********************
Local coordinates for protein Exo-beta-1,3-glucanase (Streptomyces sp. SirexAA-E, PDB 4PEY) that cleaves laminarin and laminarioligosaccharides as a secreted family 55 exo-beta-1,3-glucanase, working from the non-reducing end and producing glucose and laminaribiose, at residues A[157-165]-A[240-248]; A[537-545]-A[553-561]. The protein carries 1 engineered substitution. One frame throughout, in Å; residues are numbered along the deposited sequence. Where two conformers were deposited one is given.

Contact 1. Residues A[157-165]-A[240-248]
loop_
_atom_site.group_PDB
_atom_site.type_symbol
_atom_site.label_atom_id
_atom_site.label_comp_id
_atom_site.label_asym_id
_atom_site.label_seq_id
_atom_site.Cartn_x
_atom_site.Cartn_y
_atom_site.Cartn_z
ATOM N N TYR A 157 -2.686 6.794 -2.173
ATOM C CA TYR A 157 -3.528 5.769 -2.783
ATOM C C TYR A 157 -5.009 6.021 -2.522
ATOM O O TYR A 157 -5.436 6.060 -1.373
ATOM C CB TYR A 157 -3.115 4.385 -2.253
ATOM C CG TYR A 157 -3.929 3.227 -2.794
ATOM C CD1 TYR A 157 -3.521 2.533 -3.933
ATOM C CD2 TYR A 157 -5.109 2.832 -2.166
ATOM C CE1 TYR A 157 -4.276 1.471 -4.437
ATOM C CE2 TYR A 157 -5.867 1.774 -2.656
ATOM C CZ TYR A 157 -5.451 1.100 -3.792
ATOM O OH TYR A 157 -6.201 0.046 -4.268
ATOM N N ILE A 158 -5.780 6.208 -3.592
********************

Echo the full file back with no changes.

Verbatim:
Local coordinates for protein Exo-beta-1,3-glucanase (Streptomyces sp. SirexAA-E, PDB 4PEY) that cleaves laminarin and laminarioligosaccharides as a secreted family 55 exo-beta-1,3-glucanase, working from the non-reducing end and producing glucose and laminaribiose, at residues A[157-165]-A[240-248]; A[537-545]-A[553-561]. The protein carries 1 engineered substitution. One frame throughout, in Å; residues are numbered along the deposited sequence. Where two conformers were deposited one is given.

Contact 1. Residues A[157-165]-A[240-248]
loop_
_atom_site.group_PDB
_atom_site.type_symbol
_atom_site.label_atom_id
_atom_site.label_comp_id
_atom_site.label_asym_id
_atom_site.label_seq_id
_atom_site.Cartn_x
_atom_site.Cartn_y
_atom_site.Cartn_z
ATOM N N TYR A 157 -2.686 6.794 -2.173
ATOM C CA TYR A 157 -3.528 5.769 -2.783
ATOM C C TYR A 157 -5.009 6.021 -2.522
ATOM O O TYR A 157 -5.436 6.060 -1.373
ATOM C CB TYR A 157 -3.115 4.385 -2.253
ATOM C CG TYR A 157 -3.929 3.227 -2.794
ATOM C CD1 TYR A 157 -3.521 2.533 -3.933
ATOM C CD2 TYR A 157 -5.109 2.832 -2.166
ATOM C CE1 TYR A 157 -4.276 1.471 -4.437
ATOM C CE2 TYR A 157 -5.867 1.774 -2.656
ATOM C CZ TYR A 157 -5.451 1.100 -3.792
ATOM O OH TYR A 157 -6.201 0.046 -4.268
ATOM N N ILE A 158 -5.780 6.208 -3.592